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May Is National Arthritis Awareness Month


May is National Arthritis Awareness Month and while this campaign is initially geared more toward humans, I think that it can just as well be geared for dogs.

Canine arthritis is a general term that is used to describe inflammation and pain in dog’s joint. It affects millions of dogs of any age,breed or sex and I think it’s important to bring awareness of canine arthritis to the pet parent population because many people don’t know that pets can suffer from arthritis and awareness is key.

Canine arthritis can also be referred to as osteoarthritis or degenerative joint disease and it takes place when the cartilage that protects the bone, which forms a joint, begins to break down causing pain and discomfort in the affected areas.

It causes pain and discomfort which is why it should be recognized and treated.

Let me say that again.

It causes pain and discomfort which is why it should be recognized and treated.

Common signs of canine arthritis may be:

  • Slow or stiff to get up from a sitting or laying position
  • Limping on one or more legs
  • Hesitant to jump or run
  • Difficulty getting comfortable when laying down
  • Swollen joints
  • Painful joints when touched

Common causes of canine arthritis may be:

  • Natural aging and breakdown of joint cartilage
  • Obesity
  • Joint disease
  • Trauma
  • Tendon, ligament injury or muscle injury
  • Inherited conditions
  • Immune system disorders
  • Broken or fractured bone

How canine arthritis is commonly diagnosed

In most cases a veterinarian can detect arthritis through a physical exam, x-rays and history of the dog.

In some cases canine arthritis can be prevented or it’s progression slowed down by making sure your dog is not overweight, feeding a healthy and balanced diet and keeping them active.

Management of canine arthritis

Canine arthritis can’t be cured but once it’s been diagnosed but it can be managed to an extent by working with your veterinarian and setting up a treatment plan.

Treatment is ultimately going to be based on the severity of the arthritis and the dog but common options are:

  • Joint supplements that  may help replenish cartilage
  •  Healthy diet
  • Low impact exercised
  • Weight management
  • Holistic treatment
  • NSAIDS as needed or for severe arthritis

Sherman has arthritis and chances are at some point in time Leroy will have arthritis so we try to make ourselves as educated as possible. Since every dog is different and there are so many options available these days for dogs with arthritis, it took some time, but we’ve found some great treatments that work well for Sherman. I’ve blogged about many of them here such as laser therapy, hydrotherapy, building Sherman a ramp and our go to joint supplement, Natural Stride.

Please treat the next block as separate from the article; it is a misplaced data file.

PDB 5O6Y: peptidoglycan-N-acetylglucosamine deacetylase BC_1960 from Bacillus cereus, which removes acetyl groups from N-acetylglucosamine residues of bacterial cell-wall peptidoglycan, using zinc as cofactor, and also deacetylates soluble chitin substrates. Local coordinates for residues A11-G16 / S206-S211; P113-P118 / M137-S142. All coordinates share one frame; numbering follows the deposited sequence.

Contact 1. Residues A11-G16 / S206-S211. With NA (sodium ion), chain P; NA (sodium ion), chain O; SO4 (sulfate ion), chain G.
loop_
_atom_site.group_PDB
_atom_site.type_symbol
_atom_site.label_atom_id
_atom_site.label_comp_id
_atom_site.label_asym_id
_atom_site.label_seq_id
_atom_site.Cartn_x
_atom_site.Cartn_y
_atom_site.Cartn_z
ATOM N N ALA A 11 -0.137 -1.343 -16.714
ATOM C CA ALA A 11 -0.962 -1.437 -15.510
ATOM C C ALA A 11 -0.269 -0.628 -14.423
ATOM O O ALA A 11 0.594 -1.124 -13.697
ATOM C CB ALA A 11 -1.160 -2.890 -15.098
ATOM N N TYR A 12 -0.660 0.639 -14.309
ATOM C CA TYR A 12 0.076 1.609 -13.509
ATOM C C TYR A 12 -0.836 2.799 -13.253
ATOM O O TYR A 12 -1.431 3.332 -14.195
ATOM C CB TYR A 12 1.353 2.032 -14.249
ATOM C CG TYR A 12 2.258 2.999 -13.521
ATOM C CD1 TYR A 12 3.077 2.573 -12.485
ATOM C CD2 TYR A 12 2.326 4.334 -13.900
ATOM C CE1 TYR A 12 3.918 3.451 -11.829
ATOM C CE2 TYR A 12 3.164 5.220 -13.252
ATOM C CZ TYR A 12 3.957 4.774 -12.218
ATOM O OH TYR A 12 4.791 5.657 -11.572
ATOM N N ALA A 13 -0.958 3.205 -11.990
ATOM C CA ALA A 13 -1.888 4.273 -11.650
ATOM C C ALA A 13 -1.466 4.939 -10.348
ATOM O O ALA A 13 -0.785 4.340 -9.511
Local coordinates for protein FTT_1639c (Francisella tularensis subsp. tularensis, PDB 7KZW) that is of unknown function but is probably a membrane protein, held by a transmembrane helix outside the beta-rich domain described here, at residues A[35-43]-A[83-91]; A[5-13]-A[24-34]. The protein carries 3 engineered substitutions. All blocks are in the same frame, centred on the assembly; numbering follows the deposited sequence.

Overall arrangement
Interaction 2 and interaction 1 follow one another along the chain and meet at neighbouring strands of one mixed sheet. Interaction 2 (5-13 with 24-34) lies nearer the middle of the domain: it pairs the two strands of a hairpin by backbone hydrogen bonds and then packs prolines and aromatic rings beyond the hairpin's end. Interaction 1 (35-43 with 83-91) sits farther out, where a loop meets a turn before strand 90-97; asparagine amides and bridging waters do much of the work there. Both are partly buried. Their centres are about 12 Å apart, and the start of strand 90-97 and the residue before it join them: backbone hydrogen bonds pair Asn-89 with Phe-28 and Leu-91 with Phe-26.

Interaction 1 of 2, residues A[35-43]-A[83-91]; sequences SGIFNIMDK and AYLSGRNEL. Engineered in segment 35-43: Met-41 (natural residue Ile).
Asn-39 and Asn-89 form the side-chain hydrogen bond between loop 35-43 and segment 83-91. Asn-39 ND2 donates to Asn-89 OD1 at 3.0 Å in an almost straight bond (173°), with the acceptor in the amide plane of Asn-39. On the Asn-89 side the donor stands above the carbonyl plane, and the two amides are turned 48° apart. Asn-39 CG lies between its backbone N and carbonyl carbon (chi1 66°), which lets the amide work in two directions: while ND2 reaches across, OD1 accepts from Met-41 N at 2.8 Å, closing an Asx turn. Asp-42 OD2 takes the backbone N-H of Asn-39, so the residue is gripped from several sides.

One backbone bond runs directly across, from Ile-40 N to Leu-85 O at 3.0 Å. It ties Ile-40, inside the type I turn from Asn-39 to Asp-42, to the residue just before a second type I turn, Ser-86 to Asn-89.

We’ve tried many joint supplements and Natural Stride is the one that I have found that Sherman responds well too and I’m super excited to announce that I have partnered up with Natural Solutions, the makers of Natural Stride, to bring you some great deals, discounts and fun news every month!


I’m so excited about this partnership because I know that many of you are using the Natural Stride products and now I will have the opportunity give some away once each month and I also have a coupon code for you to use right now!

All new Natural Stride customers can use BROWN15 to get 15% off their TOTAL Natural Stride purchase right now!


We’ll have our first giveaway next week to celebrate National Arthritis Awareness Month so be sure to keep an eye out in your news feed and I’ll be posting more about what we use to help Sherman’s arthritis soon!

Want to learn more about Natural Stride? Sign up for their monthly newsletter that is packed full of information about company and industry news!

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Joan Crasten

Monday 4th of August 2014

If turmeric tablets works okay for dogs, can it be okay for cats as well? My cat Tigger is 13 yrs old, and the vet wants to give him a medication costing $35.00 for his joints. Tigger has colitis and his vets bills are already a big expense. I'm looking for less expensive remedies for him that are safe and cheaper. do you think it would be advisable to give him the turmeric tablets for his joints?



Friday 23rd of May 2014

We really need to think about a supplement for Thunder. Thanks for the reminder. :)


Thursday 22nd of May 2014

My mum has suffered from RA since she was 16 years old. She has found changing her diet has done wonders and she can't tolerate things like pork, green peppers (yet can eat red and yellow) tomatoes etc. I wonder if dogs could also be managed with a careful diet - however with so many feeding commercial food (which I'm not being negative about - I do!) it would be impossible to know.

Susan and the gang from

Monday 19th of May 2014

So glad you found something that works and that you can trust. It's hard to see the ones you love feel pain--whether dog or human.

--Wags (and purrs) from Life with Dogs and Cats


Monday 19th of May 2014

Moms old dog (he is dead now) had a lot of arthritis bud they got some med by the Vets, and the last two years of his life, he was painless because of that. Sniff and wags from Laika and Vaks.

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